2012 Honda Civic Review by John Heilig +VIDEO
THE AUTO PAGE
By JOHN HEILIG
SPECIFICATIONS : 2012 Honda Civic
Model: 2012 Honda Civic sedan
Engine: 1.8-liter I4
Horsepower/Torque: 140 hp @ 6,500 rpm/128 lb.-ft. @ 4,300 rpm
Transmission: 5-speed automatic
Wheelbase: 105.1 in.
Length/Width/Height: 177.3 x 58.5 x 69.0 in.
Cargo volume: 12.5 cubic feet
Fuel economy: 28 mpg city/39 mpg highway
Fuel capacity: 13.2 gal.
Curb weight: 2,705 lbs
Sticker: $20,505 (base)
Top5 Reasons to buy this car
1. Roomy compact car
2. Decent performance
4. Good package
5. Laden with features
The Bottom Line: The 2012 Honda Civic isn't going to blow your mind. It will, however please you with decent performance from its 1.8-liter four, better-than-average fuel economy, classic Honda Civic good looks and a ton of new features.
The Honda Civic has been a best-seller for a loooong time. It may not be the top-seller in its class, but you sure see a lot of Civics on the road, leading one to believe that Honda must be doing something right.
Watch the on-road promo video of the Honda Civic sedan
For 2012, the Civic is all new. One interesting change is in our tester. It's the "Econ" model, and has a few details to help you drive more economically. Honda's Eco Assist technology helps enhance efficient vehicle operation at the touch of a button and also provides feedback to the driver to promote a more efficient driving style. See the speedometer references below.
For one, the 1.8-liter four has decent performance with regard to acceleration and on-road oomph. The engine is somewhat buzzy on acceleration, but isn't bad when cruising. I felt the 5-speed automatic did its job well, but you could still feel the shifts.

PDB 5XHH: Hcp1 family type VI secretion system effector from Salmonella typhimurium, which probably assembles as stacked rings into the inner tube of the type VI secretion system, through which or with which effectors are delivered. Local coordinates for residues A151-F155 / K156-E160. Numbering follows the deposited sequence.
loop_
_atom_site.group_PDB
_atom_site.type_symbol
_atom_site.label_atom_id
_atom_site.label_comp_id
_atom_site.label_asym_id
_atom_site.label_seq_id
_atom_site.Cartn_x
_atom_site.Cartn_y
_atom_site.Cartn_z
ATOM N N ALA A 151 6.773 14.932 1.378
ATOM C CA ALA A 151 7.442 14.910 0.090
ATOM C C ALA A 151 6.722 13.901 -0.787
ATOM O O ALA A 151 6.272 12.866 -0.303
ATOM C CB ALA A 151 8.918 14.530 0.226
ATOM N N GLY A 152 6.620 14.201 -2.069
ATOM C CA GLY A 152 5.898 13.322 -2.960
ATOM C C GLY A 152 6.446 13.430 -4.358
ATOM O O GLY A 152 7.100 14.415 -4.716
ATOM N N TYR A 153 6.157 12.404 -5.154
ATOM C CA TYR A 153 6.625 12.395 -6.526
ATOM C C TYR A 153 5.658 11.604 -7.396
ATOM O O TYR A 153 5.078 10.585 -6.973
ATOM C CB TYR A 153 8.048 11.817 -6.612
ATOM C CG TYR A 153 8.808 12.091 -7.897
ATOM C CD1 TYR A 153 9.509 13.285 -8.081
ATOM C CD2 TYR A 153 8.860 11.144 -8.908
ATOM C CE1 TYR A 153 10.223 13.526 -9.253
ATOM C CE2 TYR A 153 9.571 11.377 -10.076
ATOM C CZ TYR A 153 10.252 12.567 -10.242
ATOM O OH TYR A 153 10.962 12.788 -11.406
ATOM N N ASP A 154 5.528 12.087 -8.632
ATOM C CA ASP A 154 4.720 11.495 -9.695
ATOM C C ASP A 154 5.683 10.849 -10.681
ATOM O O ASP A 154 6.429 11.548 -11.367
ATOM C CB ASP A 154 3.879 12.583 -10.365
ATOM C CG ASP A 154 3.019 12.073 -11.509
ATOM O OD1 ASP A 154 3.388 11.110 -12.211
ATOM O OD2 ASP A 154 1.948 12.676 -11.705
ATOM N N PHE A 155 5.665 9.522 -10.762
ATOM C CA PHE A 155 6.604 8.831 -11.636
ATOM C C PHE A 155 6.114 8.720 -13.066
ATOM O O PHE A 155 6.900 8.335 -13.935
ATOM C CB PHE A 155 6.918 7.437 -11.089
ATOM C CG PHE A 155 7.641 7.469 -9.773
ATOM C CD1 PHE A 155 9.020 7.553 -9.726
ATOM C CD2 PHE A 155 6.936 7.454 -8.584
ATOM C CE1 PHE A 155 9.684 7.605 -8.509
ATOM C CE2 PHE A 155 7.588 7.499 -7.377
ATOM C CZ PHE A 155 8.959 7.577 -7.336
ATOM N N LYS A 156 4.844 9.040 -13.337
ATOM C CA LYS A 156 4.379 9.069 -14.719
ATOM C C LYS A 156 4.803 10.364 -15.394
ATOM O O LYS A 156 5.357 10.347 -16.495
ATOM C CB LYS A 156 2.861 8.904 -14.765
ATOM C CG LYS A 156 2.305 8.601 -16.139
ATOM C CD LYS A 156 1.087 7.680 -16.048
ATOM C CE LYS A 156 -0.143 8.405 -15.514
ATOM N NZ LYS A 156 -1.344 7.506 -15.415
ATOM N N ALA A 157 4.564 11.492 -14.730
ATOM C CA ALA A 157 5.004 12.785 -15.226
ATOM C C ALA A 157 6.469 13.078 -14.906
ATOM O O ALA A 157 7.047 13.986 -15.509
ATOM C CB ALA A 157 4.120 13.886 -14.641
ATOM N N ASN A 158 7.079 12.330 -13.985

It's in the instrument panel design that you notice a big difference. For example, look "inside" the steering wheel for the speedometer and tachometer, and all you'll see is a tach. The digital speedometer is located up above, in a nacelle at the base of the windshield, with a fuel gauge to the left, and instant fuel economy and audio further right.
The speedometer has two "highway" lines surrounding the speed number. When you're chugging along in normal mode, the highway lines (called an ambient meter by Honda) are blue; when you're driving economically, they're green. Obviously, the goal is to drive with the lines green all the time.
Additionally, the controls are grouped into zones for audio, HVAC and vehicle controls, with tactile and shaped dials and buttons making identifying them easier when you're driving.
The front seats are comfortable for long rides, even though there isn't a lot of side support. In the rear, there's good legroom, except for the tallest passengers. There's also a flat floor, so it is possible to put a third passenger in the center back there. Releases to fold the rear seats flat and increase cargo capacity are located in the trunk, where they're most useful.
Passenger volume is increased by nearly four cubic feet, with a nearly two-inch increase in rear legroom.
A nice feature about the compact Civic is the number of useful storage spaces. For example, the door pockets are small, but there are bottoms to the door pulls, which allows for cell phone storage. There's a small cubby by the driver's knee and a huge useful tray ahead of the shifter. There's also a USB connector in the center console/arm rest.
The navigation system on the new Civic uses 16 GB of flash memory in place of the DVD-based system previously used. It allows simple, intuitive operation and has an extensive on-board database with more than 10 MILLION points of interest and voice activation. Combine that with an available audio system that offers as much as 360 watts of power and there's really no need to leave the Civic, except for occasional pit stops.
All in all, the Honda Civic is its standard nice package. It has nice styling, with an aerodynamic flow that runs from the front edge through the windshield to the rear. And it's bigger inside and more comfortable with a ton of new features.
© 2011 The Auto Page